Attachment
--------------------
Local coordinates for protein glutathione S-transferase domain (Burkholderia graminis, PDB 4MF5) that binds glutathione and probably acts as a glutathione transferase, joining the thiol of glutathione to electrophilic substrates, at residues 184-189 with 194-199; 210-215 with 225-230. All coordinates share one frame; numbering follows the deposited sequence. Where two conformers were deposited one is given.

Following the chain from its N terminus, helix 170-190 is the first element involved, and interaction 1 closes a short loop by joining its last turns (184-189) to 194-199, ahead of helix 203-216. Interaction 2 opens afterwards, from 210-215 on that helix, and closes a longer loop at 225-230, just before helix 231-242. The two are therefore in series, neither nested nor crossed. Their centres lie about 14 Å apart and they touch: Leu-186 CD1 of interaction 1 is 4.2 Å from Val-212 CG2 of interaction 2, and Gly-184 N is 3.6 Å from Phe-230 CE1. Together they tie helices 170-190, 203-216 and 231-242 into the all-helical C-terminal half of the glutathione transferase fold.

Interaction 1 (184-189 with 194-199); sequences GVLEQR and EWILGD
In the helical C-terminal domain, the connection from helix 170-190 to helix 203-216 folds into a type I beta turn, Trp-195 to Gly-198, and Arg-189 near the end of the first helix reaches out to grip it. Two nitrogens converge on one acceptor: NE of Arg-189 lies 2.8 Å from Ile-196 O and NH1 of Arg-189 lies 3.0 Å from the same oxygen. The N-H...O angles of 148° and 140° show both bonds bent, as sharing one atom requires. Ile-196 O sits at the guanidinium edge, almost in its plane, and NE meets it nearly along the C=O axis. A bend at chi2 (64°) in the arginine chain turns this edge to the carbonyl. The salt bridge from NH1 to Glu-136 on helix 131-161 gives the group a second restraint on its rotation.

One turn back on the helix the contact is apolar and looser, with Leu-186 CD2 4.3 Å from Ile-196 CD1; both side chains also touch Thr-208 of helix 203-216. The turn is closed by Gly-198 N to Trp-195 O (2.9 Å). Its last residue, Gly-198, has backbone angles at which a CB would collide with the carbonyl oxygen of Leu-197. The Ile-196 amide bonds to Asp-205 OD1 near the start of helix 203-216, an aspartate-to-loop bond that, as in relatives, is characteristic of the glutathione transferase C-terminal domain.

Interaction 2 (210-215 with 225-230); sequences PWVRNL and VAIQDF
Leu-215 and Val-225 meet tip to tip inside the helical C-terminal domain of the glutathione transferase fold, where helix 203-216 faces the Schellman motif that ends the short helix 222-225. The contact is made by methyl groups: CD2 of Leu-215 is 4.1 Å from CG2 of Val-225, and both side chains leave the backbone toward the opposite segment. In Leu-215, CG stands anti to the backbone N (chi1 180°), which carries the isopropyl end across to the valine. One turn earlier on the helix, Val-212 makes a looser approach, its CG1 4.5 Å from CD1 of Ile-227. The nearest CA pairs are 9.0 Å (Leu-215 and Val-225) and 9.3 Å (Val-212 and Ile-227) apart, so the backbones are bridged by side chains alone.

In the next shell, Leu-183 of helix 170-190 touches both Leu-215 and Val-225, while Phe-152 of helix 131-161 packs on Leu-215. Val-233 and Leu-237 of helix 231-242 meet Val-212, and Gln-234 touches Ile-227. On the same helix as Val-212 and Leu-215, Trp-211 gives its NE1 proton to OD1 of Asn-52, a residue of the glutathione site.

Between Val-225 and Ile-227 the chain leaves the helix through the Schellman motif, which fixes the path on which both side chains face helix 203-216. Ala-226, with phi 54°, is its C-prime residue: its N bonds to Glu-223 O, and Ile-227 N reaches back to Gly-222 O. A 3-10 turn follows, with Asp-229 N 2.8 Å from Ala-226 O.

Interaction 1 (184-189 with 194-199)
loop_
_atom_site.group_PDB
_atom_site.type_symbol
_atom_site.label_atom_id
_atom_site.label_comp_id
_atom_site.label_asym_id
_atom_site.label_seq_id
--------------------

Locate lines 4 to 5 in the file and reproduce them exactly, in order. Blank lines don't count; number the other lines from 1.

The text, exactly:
In the helical C-terminal domain, the connection from helix 170-190 to helix 203-216 folds into a type I beta turn, Trp-195 to Gly-198, and Arg-189 near the end of the first helix reaches out to grip it. Two nitrogens converge on one acceptor: NE of Arg-189 lies 2.8 Å from Ile-196 O and NH1 of Arg-189 lies 3.0 Å from the same oxygen. The N-H...O angles of 148° and 140° show both bonds bent, as sharing one atom requires. Ile-196 O sits at the guanidinium edge, almost in its plane, and NE meets it nearly along the C=O axis. A bend at chi2 (64°) in the arginine chain turns this edge to the carbonyl. The salt bridge from NH1 to Glu-136 on helix 131-161 gives the group a second restraint on its rotation.

One turn back on the helix the contact is apolar and looser, with Leu-186 CD2 4.3 Å from Ile-196 CD1; both side chains also touch Thr-208 of helix 203-216. The turn is closed by Gly-198 N to Trp-195 O (2.9 Å). Its last residue, Gly-198, has backbone angles at which a CB would collide with the carbonyl oxygen of Leu-197. The Ile-196 amide bonds to Asp-205 OD1 near the start of helix 203-216, an aspartate-to-loop bond that, as in relatives, is characteristic of the glutathione transferase C-terminal domain.